As it happens, goida was not just any “ancient Russian interjection”: It was the call of the sixteenth-century oprichniki, Ivan the Terrible’s punitive force (his “personal Gestapo”). The word was also revived in Vladimir Sorokin’s scarily prescient 2006 novel Day of the Oprichnik, a dystopia that envisions a future Russia that has reverted to quasi-medieval, sadism-drenched religious autocracy, where the oprichniki ride (and kill, torture, and rape) again with goida as their battle cry.

The Red Square crowd, at least according to Isayeva and other independent sources, wasn’t particularly impressed. The reporting team for the anti-Putin Meduza website quotes people grumbling in the line to get into the square: “What do they need so many people for? Do they really think people come here because their heart is in it?” (Apart from professional pro-Kremlin “activists,” the crowd was made up of government employees and university students bused in as extras for the grand spectacle.) One man said he’ll take a selfie in the square and leave so that his superiors will know he was there; another complained he couldn’t leave early because his boss is in attendance.

This doesn’t mean the people in the square were against the war, of course. But the dominant mood, it seems, was either cynicism (“Of course we’ll never know the truth,” one man told Meduza) or apathy (“You aren’t supposed to have strong convictions here”).

That’s the crowd; what about Putin’s higher-level minions? “I carefully watched not only the members of the presidential administration but the deputies and officials in Putin’s government and the so-called senators,” Igor Yakovenko, the former general secretary of the Journalists’ Union of Russia, told Ukraine’s Channel 24. “I watched their faces, and body language says a lot. Some of them donned the mask of enthusiasm for Putin’s words, but you could see fear showing through this mask. Some were openly bored or asleep; some refrained from applause. . . . I think a substantial part of the president’s administration as well as some of the deputies and officials realize where all this is headed.” Specifically, Yakovenko clarified, in the direction of criminal prosecution—presumably after the Putin regime is defeated.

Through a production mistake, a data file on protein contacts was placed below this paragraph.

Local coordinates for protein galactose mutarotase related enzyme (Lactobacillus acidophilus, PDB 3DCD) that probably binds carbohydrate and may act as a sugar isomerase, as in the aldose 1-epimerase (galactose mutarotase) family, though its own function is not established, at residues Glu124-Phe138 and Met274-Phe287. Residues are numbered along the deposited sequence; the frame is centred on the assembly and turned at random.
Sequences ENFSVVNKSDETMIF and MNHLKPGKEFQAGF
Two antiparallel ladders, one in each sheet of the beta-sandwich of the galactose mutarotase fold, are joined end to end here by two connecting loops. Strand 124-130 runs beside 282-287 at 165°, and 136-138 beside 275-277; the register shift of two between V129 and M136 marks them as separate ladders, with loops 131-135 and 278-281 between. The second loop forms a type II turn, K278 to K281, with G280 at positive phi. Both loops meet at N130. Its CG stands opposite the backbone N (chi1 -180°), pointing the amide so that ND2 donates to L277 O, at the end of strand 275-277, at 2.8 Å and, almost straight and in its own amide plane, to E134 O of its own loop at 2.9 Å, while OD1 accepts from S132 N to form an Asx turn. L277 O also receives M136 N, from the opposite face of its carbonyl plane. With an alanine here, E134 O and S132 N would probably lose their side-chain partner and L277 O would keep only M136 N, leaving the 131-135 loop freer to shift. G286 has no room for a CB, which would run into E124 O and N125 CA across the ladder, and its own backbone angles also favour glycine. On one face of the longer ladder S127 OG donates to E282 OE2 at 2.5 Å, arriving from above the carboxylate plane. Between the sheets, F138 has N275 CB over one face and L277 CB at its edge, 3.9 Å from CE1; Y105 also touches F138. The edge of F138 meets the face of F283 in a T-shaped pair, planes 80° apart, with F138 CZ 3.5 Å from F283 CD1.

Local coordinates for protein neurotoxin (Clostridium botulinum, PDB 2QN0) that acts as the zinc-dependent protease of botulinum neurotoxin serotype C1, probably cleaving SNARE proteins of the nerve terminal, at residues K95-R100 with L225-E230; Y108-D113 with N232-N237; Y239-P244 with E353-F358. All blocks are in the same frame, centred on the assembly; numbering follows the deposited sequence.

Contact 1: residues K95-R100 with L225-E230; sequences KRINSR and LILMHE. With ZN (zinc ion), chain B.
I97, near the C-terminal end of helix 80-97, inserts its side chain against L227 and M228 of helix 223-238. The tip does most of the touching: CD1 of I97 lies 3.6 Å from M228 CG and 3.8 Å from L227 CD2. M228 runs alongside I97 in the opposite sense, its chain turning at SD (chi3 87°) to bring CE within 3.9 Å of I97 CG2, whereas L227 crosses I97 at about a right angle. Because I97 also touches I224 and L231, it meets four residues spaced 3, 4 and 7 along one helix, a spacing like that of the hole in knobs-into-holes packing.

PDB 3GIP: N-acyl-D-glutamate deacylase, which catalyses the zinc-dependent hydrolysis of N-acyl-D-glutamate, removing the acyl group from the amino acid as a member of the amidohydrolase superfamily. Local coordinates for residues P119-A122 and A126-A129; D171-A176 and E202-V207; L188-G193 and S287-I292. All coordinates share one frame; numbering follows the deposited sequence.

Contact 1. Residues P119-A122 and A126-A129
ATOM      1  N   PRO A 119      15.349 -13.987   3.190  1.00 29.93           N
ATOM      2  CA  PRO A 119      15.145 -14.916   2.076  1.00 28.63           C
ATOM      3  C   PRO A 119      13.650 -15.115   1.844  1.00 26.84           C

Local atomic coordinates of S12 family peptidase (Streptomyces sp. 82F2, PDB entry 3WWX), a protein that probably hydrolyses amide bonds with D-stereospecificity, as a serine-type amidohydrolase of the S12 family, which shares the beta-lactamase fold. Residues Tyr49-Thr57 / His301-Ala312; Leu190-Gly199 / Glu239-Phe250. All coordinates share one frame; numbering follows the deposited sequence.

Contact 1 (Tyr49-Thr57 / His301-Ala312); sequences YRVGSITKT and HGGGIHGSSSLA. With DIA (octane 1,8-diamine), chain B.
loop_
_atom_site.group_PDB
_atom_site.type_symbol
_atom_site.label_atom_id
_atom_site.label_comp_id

Few observers are as yet predicting how that defeat will happen. But there seems to be a growing consensus among both independent Russian pundits and their Western counterparts that the present situation is unsustainable for Putin’s regime. As Francis Fukuyama put it:

The signs of trouble are certainly there, including the fact that two close and powerful Putin allies, Chechen strongman Ramzan Kadyrov and private military contractor Yevgeny Prigozhin have unleashed volleys of anger and contempt at Russian military brass—with no criticism openly targeting Putin himself, but no complimentary words about him, either. The same is true of professional propagandists such as Vladimir Solovyov and Margarita Simonyan.

Has Putin painted himself into a position in which, as opposition activist Gennady Gudkov suggested recently on Ukrainian television, any move he makes will be a losing move for him? Could this no-win situation push him to use a tactical nuclear weapon in Ukraine, as Kadyrov has suggested? It is worth noting that, for all his bluster about defending newly “Russian” territories by any means necessary—with the obvious implication that this includes nuclear weapons—Putin has made no specific threats again Ukrainian troops. Those troops are now taking control of land that Russia’s upside-down reality treats as Russian. At least so far, Russia’s present nightmare seems far more likely to end in a painful awakening from Putinism than in a nuclear nightmare for the rest of the world.

Cathy Young

Cathy Young is a writer at The Bulwark, a columnist for Newsday, and a contributing editor to Reason. Twitter: @CathyYoung63.